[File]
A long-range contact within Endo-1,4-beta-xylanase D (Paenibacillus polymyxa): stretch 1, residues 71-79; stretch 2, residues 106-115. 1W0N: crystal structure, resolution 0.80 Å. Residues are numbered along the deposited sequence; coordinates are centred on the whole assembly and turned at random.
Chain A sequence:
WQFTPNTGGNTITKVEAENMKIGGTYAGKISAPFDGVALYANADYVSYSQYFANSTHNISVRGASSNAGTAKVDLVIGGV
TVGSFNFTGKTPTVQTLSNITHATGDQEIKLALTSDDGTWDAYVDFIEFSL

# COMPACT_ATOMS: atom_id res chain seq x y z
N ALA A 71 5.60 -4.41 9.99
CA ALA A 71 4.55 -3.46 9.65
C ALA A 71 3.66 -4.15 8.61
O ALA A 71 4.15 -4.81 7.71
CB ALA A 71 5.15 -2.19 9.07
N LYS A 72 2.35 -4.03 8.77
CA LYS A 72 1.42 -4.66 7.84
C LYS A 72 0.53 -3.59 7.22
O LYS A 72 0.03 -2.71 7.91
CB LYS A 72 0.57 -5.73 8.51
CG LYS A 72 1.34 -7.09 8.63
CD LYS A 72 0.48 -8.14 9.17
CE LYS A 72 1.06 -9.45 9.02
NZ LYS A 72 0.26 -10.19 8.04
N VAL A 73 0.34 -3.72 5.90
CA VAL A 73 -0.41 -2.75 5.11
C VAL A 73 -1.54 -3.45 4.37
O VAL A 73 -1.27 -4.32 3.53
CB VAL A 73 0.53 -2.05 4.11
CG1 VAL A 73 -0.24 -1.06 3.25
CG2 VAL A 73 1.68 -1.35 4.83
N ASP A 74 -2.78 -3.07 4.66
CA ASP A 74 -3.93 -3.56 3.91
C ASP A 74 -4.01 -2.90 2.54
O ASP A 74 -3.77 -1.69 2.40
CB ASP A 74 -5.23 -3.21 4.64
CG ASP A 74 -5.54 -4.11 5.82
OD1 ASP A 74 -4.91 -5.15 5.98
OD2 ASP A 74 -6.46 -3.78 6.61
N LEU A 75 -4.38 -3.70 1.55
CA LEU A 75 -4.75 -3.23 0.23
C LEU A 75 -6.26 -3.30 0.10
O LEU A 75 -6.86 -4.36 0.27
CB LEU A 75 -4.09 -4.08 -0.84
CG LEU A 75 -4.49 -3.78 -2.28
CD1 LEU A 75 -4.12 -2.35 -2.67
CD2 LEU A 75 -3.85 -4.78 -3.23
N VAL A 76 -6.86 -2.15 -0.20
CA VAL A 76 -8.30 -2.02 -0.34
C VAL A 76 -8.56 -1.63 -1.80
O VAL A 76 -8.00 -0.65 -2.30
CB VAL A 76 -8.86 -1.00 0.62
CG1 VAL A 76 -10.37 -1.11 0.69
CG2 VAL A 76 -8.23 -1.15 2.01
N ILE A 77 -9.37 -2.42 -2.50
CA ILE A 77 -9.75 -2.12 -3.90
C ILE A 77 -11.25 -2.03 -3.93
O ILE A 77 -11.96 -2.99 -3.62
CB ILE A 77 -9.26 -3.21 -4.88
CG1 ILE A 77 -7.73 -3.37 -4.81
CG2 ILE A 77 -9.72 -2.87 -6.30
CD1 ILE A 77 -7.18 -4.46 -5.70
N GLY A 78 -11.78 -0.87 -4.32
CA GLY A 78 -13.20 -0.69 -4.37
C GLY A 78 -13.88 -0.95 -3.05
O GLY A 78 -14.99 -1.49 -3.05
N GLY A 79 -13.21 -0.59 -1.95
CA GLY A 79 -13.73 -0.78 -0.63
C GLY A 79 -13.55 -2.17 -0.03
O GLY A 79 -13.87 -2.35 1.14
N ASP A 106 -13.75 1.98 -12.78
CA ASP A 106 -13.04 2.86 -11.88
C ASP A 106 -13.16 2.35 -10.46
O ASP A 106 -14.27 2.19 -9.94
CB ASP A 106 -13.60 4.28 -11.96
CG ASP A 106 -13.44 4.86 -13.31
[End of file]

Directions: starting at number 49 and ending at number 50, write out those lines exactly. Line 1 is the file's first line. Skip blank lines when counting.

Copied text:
CG2 VAL A 76 -8.23 -1.15 2.01
N ILE A 77 -9.37 -2.42 -2.50